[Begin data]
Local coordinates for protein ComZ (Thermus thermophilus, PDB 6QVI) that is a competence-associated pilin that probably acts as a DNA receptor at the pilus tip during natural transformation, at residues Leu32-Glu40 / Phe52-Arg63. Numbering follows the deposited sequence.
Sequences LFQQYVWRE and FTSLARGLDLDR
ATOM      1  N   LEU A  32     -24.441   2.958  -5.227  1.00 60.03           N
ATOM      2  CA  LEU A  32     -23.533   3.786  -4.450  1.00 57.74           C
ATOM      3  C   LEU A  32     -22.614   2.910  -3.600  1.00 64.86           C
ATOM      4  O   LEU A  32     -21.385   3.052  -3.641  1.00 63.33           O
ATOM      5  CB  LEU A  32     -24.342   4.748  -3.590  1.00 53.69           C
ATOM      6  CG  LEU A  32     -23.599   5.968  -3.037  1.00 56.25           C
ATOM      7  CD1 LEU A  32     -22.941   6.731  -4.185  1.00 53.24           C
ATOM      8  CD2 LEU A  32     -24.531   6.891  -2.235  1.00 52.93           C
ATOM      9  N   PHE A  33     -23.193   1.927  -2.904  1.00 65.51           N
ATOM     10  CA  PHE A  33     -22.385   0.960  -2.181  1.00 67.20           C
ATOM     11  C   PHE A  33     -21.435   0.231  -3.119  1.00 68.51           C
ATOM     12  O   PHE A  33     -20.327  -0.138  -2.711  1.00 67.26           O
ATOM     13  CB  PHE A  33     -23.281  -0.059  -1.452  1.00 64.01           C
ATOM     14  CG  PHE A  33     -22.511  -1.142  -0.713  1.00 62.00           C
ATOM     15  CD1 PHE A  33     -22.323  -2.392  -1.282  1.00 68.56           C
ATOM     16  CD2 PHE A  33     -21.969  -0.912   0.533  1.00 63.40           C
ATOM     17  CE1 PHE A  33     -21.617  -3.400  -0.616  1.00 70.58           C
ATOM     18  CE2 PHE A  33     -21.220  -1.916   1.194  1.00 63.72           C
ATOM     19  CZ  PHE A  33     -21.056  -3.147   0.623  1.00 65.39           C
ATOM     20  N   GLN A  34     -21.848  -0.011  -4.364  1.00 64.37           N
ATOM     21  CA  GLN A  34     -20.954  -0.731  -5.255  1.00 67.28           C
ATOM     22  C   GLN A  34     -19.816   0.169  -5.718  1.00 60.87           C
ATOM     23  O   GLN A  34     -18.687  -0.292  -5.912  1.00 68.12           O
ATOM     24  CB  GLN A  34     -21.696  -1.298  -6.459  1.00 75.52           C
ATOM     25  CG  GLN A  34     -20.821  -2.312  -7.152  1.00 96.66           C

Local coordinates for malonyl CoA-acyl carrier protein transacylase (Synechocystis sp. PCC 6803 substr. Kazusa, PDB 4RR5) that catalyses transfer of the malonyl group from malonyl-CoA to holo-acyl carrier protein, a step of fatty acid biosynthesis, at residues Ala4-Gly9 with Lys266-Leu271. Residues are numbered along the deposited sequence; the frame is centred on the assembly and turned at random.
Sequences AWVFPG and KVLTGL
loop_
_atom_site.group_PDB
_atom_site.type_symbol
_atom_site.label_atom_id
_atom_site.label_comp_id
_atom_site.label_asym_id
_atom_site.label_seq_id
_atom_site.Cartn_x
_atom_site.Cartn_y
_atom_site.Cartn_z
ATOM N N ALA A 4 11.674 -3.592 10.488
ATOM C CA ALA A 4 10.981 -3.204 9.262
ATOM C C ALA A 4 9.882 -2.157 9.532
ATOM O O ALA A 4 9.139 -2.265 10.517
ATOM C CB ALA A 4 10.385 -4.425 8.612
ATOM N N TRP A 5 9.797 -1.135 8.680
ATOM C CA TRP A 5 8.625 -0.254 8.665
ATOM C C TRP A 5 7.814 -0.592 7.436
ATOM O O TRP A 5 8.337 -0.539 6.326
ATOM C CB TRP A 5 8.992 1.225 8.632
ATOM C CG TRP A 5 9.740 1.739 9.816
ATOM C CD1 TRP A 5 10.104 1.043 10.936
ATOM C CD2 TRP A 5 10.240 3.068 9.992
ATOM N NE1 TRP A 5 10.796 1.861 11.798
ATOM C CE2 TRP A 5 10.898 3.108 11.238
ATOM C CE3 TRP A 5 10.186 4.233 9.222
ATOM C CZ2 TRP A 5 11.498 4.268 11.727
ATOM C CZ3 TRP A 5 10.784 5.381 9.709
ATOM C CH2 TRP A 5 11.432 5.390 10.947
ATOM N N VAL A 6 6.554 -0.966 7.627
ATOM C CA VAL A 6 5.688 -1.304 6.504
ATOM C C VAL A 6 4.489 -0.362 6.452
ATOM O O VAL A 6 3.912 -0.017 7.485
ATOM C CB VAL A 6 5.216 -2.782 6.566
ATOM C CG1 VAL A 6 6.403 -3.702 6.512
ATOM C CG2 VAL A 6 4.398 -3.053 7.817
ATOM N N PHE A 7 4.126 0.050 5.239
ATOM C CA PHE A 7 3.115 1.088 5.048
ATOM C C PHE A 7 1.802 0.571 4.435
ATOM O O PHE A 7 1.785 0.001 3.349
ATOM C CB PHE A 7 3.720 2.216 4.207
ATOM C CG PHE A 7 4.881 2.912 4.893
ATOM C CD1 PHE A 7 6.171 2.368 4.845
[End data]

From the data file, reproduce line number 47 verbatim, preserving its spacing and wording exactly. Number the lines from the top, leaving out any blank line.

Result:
ATOM C C TRP A 5 7.814 -0.592 7.436